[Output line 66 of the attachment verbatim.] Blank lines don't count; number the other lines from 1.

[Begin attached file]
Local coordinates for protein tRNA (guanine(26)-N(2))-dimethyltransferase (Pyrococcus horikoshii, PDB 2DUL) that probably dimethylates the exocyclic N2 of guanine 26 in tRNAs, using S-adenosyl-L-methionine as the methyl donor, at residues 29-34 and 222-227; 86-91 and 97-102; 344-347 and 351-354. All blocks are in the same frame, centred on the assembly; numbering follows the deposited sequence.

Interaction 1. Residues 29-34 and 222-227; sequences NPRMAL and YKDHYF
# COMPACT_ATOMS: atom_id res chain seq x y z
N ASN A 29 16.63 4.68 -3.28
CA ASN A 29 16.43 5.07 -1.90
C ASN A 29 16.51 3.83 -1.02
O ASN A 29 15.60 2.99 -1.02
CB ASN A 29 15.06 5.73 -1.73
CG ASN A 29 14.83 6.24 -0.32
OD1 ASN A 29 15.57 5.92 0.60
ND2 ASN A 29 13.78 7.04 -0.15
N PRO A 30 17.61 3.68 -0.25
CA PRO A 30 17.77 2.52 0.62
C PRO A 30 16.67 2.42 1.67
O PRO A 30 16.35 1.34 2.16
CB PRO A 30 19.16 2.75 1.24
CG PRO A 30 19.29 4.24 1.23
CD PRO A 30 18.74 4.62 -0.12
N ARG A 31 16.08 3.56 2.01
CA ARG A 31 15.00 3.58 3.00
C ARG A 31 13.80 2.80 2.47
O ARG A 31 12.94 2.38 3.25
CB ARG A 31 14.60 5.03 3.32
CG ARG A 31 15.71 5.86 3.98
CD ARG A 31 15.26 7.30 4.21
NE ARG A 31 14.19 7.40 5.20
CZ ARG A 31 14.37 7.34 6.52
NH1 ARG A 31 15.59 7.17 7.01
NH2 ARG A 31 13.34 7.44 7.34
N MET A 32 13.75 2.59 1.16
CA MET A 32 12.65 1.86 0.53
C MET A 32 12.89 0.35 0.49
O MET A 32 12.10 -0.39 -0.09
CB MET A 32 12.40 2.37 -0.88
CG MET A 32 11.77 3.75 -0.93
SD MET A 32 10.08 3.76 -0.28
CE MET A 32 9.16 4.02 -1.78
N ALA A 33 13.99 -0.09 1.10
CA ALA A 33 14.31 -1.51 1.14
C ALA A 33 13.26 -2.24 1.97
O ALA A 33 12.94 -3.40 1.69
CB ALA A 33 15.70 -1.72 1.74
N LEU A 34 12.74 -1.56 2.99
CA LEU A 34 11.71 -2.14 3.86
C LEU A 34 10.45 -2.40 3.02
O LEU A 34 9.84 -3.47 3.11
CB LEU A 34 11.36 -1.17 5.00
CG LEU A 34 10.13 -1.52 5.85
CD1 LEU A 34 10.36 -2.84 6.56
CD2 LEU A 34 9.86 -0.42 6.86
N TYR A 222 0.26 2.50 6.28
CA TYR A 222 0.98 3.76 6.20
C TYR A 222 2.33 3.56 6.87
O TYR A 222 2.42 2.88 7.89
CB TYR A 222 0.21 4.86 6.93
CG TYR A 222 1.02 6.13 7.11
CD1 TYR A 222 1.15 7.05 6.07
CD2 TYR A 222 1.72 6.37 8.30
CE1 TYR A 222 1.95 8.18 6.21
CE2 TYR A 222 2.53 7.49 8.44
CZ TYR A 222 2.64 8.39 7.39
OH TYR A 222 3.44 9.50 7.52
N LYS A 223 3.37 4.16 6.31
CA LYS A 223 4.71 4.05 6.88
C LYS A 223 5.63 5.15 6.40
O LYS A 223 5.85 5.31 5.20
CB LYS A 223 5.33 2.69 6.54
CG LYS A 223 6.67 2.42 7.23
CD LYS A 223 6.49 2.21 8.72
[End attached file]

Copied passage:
O LYS A 223 5.85 5.31 5.20